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Our Systems team is implementing Double Take on client machines for live replication to DR servers. Developer's desktops typically have multiple instances of Visual Studio open at all times which generate 4GB of write IO per hour. Even when Visual Studio is idle it appears to generate large spikes of IO every few seconds. Double Take can only replicate about 800MB in that same time period, so it seems to be playing catch up and is pegging one of the CPU cores on the client at 100%. The machine comes to a near full stop, Visual Studio becomes unresponsive as it seems to be competing with Double Take for IO on the same files.

Is there a way to configure Double Take in a way that will make it play nice on a developers machine? Does anyone have any experience or advice on running Double Take on client machines in general? Is there a different solution that might work better for DR? It does not need to necessarily be live replication.

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Double-Take does an asynchronous transfer as it is. It sounds like the async buffer is getting overrun with all the I/O ops Visual Studio is doing and is bursting the entire buffer frequently. Considering the loading here, you may want to look at something that does synchronous writes. Your developers will complain since it'll slow down overall performance, but at least it won't bring things to a halt the way its happening now. –  sysadmin1138 Aug 3 '10 at 17:04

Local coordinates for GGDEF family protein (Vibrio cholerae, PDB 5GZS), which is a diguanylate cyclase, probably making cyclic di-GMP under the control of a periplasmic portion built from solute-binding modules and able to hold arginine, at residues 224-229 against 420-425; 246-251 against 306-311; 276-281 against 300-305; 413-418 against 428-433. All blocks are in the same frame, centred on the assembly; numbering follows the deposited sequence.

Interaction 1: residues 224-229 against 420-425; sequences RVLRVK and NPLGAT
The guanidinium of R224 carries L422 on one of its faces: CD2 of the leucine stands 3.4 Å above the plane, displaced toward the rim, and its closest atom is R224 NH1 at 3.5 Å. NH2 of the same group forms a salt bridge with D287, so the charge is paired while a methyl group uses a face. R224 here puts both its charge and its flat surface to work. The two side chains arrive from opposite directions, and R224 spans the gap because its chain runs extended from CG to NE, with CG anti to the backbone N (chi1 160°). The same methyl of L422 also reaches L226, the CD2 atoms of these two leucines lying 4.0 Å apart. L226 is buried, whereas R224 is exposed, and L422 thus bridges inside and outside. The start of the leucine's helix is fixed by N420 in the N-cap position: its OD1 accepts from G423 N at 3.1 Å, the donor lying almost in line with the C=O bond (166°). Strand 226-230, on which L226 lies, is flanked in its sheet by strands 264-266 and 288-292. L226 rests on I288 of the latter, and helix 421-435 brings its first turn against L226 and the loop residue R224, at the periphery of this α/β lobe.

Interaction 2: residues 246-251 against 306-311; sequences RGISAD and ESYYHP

3 Answers 3

AFAIK, DT doesn't have anything that would really apply to your scenario. You can use the DT Connection Manager to limit the transmission window (time and\or queue threshhold based), or you can set a bandwidth limit on how much bandwidth DT is allowed to use. You can also have DT compress the replicated data. None of these options look like they'd work for you.

On a side note, why DT? That's an expensive solution for a development machine.

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I couldn't agree with you more. –  Tion Aug 5 '10 at 13:19

The question you should be asking here (IMO) is why you're putting time and effort into covering client workstations in a DR scenario. What's on those client machines that's critical, and why isn't it stored on the network?

There's likely to be more issues lurking under the surface here. Client workstations are not designed for high availability. There's no redundancy across most of the components.

I suspect even if you get doubletake working for the client replication, you're still putting a sticking plaster over a much deeper problem.

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I was looking for a voice of reason, thank you. –  Tion Aug 5 '10 at 13:19
    
all the code that is critical is obviously in source control and is stored on the network with HA, real time DR, scheduled backups etc. –  Tion Aug 5 '10 at 13:22

I'm late to the party, but Visual Studio makes a whole lot of noise in TEMP space on the developer workstation. If you could exclude common temporary file areas from your replication, it might save you.

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